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I am developing a project that lately have been taking off with increased popularity.

This development is of course met with open arms and has also been somewhat expected. I have therefore taken every precaution I could about creating efficient and secure code. However, when it comes to server capacity I haven't had the financial means to create enough overhead.

I suspect my web site will start to show lacking performance sooner rather than later, and I need help to choose which way to go, and what to prioritize.

I have a few questions, and I would appreciate any input from your great pool of experience.

The site is currently based on PHP + MYSQL + jQuery. I've tried to keep in mind while coding it to make sure data traffic and server calls/database queries are kept strict and smart.

The big question first:

How do you go ahead scaling up site performance with your financial resources constantly limited?

I expect the site to bring revenue within short, making me able to invest more and more into developing a server park, perhaps localizing it to different regions and/or countries for faster access and better routing.

Are there people around with expertise in re-routing users to different servers, maybe round-robin-style put them on different servers to reduce load?

Is it worth dropping PHP + MySQL and going in some direction better able to handle the load?

Is it worth hiring someone specialized in web server security full time to handle and update the server park, maybe including backups etc.?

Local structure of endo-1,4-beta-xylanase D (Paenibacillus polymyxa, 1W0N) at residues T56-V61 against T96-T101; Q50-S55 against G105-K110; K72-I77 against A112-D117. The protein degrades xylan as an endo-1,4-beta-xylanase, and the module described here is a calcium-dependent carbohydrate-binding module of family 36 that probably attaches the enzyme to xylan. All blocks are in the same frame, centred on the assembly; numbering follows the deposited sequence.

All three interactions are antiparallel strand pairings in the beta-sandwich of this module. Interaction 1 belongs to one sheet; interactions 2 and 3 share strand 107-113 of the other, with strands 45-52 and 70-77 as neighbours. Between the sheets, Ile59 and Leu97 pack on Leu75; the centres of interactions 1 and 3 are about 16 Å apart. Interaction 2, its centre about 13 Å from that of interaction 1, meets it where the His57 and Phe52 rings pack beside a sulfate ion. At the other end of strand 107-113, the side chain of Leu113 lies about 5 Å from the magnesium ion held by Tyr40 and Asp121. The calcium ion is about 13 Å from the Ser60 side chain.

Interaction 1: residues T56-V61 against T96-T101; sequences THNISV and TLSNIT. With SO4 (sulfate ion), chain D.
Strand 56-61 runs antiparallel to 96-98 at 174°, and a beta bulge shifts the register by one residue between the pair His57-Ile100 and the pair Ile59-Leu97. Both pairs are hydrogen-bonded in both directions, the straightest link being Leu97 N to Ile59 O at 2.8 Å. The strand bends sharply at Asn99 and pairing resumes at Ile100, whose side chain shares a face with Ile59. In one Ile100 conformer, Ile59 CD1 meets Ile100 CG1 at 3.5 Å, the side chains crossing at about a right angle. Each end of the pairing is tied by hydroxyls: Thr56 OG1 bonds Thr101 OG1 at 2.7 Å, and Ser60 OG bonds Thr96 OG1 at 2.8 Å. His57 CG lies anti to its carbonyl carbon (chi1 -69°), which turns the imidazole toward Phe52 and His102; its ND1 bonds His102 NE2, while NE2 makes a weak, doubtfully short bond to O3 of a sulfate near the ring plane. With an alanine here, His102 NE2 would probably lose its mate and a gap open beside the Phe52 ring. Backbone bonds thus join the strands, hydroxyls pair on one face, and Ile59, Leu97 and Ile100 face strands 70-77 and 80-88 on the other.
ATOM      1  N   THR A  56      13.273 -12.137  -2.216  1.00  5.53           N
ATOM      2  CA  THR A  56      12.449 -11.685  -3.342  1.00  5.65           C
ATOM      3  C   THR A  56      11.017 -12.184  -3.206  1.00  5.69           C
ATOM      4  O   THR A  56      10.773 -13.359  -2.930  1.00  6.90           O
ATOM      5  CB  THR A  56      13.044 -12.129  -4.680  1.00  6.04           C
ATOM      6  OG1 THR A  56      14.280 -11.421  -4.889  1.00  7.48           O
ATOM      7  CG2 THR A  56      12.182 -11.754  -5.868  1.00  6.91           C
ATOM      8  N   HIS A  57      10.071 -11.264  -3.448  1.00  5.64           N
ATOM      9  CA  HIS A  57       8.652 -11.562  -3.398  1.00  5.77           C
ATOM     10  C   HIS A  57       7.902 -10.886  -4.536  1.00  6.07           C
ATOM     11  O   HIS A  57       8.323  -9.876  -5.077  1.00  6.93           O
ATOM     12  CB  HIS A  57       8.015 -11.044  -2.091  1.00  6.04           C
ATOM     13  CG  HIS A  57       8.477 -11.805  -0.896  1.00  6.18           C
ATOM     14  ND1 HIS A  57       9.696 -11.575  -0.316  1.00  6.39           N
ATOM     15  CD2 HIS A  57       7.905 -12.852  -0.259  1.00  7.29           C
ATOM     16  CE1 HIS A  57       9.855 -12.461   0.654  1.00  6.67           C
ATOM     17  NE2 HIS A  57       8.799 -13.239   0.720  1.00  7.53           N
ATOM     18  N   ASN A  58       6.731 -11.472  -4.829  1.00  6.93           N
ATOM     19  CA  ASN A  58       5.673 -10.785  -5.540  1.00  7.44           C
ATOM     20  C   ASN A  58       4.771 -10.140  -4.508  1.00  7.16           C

Is it worth hiring someone to go over code and make it more efficient?

These are just a few questions from the top of my head. Any tips on how to seamlessly migrate to bigger web server solutions are appreciated. Any pitfalls you guys have dropped into? Please discuss and enlighten me.

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Might be a good candidate for serverfault.com, although I'm not 100% sure ... –  ChristopheD Jul 3 '10 at 22:57
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Great question. I don't think dropping PHP + MySQL is your answer, take a look at this post about what Facebook does: royal.pingdom.com/2010/06/18/the-software-behind-facebook –  Kerry Jul 3 '10 at 22:58
    
Tell me you are using PHP's APC, which is a cache that dramatically reduces load. –  rook Jul 4 '10 at 2:17
    
Rook, I do, but perhaps not in the optimum way. I am looking into it. –  Mattis Jul 5 '10 at 11:54

3 Answers 3

up vote 1 down vote accepted

How do you go ahead scaling up site performance with your financial resources constantly limited?

If your server max loads are only some peaks you should think about Cloud Computing with dynamically added instances if more resources are needed, and automatic removing of instances if server load goes down.

Are there people around with expertise in re-routing users to different servers, maybe round-robin-style put them on different servers to reduce load?

Yes I believe so, but you shouldn't need to find one, because for your application Code you can use a Load Balancer/Proxy like HAProxy if you have some experience in setting up servers, you should be able to setup HAProxy.